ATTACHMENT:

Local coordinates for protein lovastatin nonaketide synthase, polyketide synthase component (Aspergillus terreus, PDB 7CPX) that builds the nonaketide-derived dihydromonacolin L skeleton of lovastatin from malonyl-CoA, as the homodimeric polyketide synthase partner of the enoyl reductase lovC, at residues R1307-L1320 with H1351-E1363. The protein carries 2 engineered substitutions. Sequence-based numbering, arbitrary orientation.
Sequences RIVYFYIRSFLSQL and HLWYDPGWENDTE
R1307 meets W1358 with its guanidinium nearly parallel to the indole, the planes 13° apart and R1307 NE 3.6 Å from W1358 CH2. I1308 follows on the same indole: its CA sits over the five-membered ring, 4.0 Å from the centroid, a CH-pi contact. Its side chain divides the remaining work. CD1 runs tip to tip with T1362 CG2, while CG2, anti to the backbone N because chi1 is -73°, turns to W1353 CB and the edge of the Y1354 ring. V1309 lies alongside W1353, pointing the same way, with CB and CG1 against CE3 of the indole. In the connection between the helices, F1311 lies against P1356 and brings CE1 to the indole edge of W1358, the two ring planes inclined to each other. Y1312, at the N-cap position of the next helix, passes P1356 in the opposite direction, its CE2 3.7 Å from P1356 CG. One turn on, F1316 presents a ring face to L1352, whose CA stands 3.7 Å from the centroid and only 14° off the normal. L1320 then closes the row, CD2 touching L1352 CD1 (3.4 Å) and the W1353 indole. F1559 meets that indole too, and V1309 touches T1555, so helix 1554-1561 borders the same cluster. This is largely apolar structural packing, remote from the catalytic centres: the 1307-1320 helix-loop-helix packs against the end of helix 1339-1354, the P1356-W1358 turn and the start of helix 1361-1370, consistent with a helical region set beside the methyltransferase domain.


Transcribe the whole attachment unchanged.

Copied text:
Local coordinates for protein lovastatin nonaketide synthase, polyketide synthase component (Aspergillus terreus, PDB 7CPX) that builds the nonaketide-derived dihydromonacolin L skeleton of lovastatin from malonyl-CoA, as the homodimeric polyketide synthase partner of the enoyl reductase lovC, at residues R1307-L1320 with H1351-E1363. The protein carries 2 engineered substitutions. Sequence-based numbering, arbitrary orientation.
Sequences RIVYFYIRSFLSQL and HLWYDPGWENDTE
R1307 meets W1358 with its guanidinium nearly parallel to the indole, the planes 13° apart and R1307 NE 3.6 Å from W1358 CH2. I1308 follows on the same indole: its CA sits over the five-membered ring, 4.0 Å from the centroid, a CH-pi contact. Its side chain divides the remaining work. CD1 runs tip to tip with T1362 CG2, while CG2, anti to the backbone N because chi1 is -73°, turns to W1353 CB and the edge of the Y1354 ring. V1309 lies alongside W1353, pointing the same way, with CB and CG1 against CE3 of the indole. In the connection between the helices, F1311 lies against P1356 and brings CE1 to the indole edge of W1358, the two ring planes inclined to each other. Y1312, at the N-cap position of the next helix, passes P1356 in the opposite direction, its CE2 3.7 Å from P1356 CG. One turn on, F1316 presents a ring face to L1352, whose CA stands 3.7 Å from the centroid and only 14° off the normal. L1320 then closes the row, CD2 touching L1352 CD1 (3.4 Å) and the W1353 indole. F1559 meets that indole too, and V1309 touches T1555, so helix 1554-1561 borders the same cluster. This is largely apolar structural packing, remote from the catalytic centres: the 1307-1320 helix-loop-helix packs against the end of helix 1339-1354, the P1356-W1358 turn and the start of helix 1361-1370, consistent with a helical region set beside the methyltransferase domain.